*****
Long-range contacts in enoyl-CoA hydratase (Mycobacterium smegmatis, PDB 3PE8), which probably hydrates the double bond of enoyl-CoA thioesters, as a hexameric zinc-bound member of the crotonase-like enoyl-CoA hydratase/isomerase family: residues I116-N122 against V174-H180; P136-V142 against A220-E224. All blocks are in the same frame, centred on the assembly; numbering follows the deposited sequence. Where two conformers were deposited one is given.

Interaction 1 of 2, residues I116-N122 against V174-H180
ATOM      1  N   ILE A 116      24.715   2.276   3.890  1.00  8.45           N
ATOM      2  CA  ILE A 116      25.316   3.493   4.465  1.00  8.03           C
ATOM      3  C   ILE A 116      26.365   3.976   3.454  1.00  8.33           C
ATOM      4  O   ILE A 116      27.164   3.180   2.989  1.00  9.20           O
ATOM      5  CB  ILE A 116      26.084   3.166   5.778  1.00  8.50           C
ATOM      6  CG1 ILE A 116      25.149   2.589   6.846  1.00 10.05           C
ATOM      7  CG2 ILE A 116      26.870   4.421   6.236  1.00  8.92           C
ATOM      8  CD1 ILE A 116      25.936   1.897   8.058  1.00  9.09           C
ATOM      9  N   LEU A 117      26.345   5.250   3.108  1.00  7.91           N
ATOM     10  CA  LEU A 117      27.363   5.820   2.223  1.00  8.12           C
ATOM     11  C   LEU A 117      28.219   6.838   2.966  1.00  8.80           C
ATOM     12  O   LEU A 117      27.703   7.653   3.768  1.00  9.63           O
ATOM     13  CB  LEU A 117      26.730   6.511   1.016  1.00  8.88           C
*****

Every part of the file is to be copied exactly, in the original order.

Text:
Long-range contacts in enoyl-CoA hydratase (Mycobacterium smegmatis, PDB 3PE8), which probably hydrates the double bond of enoyl-CoA thioesters, as a hexameric zinc-bound member of the crotonase-like enoyl-CoA hydratase/isomerase family: residues I116-N122 against V174-H180; P136-V142 against A220-E224. All blocks are in the same frame, centred on the assembly; numbering follows the deposited sequence. Where two conformers were deposited one is given.

Interaction 1 of 2, residues I116-N122 against V174-H180
ATOM      1  N   ILE A 116      24.715   2.276   3.890  1.00  8.45           N
ATOM      2  CA  ILE A 116      25.316   3.493   4.465  1.00  8.03           C
ATOM      3  C   ILE A 116      26.365   3.976   3.454  1.00  8.33           C
ATOM      4  O   ILE A 116      27.164   3.180   2.989  1.00  9.20           O
ATOM      5  CB  ILE A 116      26.084   3.166   5.778  1.00  8.50           C
ATOM      6  CG1 ILE A 116      25.149   2.589   6.846  1.00 10.05           C
ATOM      7  CG2 ILE A 116      26.870   4.421   6.236  1.00  8.92           C
ATOM      8  CD1 ILE A 116      25.936   1.897   8.058  1.00  9.09           C
ATOM      9  N   LEU A 117      26.345   5.250   3.108  1.00  7.91           N
ATOM     10  CA  LEU A 117      27.363   5.820   2.223  1.00  8.12           C
ATOM     11  C   LEU A 117      28.219   6.838   2.966  1.00  8.80           C
ATOM     12  O   LEU A 117      27.703   7.653   3.768  1.00  9.63           O
ATOM     13  CB  LEU A 117      26.730   6.511   1.016  1.00  8.88           C